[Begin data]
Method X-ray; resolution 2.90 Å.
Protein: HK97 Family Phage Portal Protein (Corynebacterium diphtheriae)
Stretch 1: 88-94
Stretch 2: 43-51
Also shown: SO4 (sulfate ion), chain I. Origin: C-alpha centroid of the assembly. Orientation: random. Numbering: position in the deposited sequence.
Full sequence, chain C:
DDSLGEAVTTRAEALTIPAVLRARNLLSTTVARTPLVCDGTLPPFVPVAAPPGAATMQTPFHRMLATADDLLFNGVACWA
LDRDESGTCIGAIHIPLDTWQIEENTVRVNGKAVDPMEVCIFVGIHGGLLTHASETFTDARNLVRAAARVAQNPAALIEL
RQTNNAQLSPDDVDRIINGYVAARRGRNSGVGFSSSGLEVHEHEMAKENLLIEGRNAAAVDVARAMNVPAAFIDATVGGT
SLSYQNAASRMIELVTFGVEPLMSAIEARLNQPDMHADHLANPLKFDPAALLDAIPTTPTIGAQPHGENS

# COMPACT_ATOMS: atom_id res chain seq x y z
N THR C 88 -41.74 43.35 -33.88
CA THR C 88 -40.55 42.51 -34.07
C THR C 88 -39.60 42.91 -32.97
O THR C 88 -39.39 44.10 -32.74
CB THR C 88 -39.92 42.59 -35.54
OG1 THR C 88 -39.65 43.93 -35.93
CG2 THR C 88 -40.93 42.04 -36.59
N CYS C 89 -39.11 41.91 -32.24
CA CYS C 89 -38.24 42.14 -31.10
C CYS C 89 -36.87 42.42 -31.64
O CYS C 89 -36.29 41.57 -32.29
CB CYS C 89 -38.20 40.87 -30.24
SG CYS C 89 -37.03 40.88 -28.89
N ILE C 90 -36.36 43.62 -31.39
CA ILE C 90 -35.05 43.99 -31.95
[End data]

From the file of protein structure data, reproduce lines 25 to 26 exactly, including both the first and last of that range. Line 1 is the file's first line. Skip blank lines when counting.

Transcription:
N ILE C 90 -36.36 43.62 -31.39
CA ILE C 90 -35.05 43.99 -31.95